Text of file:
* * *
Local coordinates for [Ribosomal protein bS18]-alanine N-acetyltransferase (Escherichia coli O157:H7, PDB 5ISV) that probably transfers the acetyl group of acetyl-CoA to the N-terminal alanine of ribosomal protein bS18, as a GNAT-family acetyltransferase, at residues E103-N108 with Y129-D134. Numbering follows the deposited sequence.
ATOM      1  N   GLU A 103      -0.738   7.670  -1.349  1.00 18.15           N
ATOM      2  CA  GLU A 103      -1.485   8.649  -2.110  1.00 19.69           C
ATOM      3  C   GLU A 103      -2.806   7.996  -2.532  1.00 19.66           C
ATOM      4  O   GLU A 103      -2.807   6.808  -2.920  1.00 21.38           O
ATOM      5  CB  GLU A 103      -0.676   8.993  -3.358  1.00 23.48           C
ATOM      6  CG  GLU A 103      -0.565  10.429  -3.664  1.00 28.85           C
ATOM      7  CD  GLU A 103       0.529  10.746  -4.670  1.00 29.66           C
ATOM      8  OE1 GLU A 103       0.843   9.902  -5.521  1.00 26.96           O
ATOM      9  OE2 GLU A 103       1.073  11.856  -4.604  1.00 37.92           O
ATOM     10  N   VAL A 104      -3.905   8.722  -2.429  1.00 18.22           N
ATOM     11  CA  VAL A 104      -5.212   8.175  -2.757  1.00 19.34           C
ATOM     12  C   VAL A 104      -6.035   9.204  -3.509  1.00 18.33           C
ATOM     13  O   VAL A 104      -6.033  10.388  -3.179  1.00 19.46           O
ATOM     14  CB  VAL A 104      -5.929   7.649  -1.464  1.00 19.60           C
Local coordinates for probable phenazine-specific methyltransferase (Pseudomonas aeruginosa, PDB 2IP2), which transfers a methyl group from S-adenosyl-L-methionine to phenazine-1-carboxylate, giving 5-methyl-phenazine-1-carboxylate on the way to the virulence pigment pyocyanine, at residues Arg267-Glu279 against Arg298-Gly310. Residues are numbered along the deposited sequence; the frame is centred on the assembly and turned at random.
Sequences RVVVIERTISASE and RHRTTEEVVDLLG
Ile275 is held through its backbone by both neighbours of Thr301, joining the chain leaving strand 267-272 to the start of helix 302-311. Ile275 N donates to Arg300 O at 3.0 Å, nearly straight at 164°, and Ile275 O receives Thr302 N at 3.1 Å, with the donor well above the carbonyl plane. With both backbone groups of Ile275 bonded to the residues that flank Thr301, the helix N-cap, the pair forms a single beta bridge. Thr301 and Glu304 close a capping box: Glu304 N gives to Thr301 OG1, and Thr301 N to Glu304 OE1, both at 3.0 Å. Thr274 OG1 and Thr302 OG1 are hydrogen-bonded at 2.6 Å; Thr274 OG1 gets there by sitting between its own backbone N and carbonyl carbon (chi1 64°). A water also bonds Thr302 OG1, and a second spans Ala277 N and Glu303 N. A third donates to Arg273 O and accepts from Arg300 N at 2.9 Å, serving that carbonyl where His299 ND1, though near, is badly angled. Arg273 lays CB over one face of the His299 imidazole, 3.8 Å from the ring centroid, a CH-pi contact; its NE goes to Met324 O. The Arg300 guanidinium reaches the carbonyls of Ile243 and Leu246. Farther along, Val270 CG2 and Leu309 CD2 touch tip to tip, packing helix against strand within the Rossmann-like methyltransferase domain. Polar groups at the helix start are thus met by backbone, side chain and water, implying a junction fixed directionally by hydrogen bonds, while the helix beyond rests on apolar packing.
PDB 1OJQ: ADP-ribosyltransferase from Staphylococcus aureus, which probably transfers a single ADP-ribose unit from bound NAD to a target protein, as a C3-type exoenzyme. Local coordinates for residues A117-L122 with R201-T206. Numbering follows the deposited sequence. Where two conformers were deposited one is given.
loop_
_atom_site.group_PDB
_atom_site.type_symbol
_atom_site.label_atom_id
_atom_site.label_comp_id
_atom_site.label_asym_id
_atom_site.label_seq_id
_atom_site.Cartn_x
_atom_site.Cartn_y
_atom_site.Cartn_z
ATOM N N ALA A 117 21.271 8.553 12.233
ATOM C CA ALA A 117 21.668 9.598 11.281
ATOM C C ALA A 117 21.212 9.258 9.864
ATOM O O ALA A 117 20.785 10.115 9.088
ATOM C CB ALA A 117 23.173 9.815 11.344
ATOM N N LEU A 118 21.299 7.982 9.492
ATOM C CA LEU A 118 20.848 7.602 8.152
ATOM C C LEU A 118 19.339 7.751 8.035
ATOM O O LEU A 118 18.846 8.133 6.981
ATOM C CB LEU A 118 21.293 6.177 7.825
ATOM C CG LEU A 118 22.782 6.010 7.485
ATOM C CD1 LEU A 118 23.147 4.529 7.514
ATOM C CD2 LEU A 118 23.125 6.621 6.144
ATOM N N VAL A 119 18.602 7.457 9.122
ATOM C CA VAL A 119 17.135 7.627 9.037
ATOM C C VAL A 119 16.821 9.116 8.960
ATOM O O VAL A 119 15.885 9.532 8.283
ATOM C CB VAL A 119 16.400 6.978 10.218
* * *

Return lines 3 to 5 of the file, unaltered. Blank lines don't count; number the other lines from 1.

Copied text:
ATOM      2  CA  GLU A 103      -1.485   8.649  -2.110  1.00 19.69           C
ATOM      3  C   GLU A 103      -2.806   7.996  -2.532  1.00 19.66           C
ATOM      4  O   GLU A 103      -2.807   6.808  -2.920  1.00 21.38           O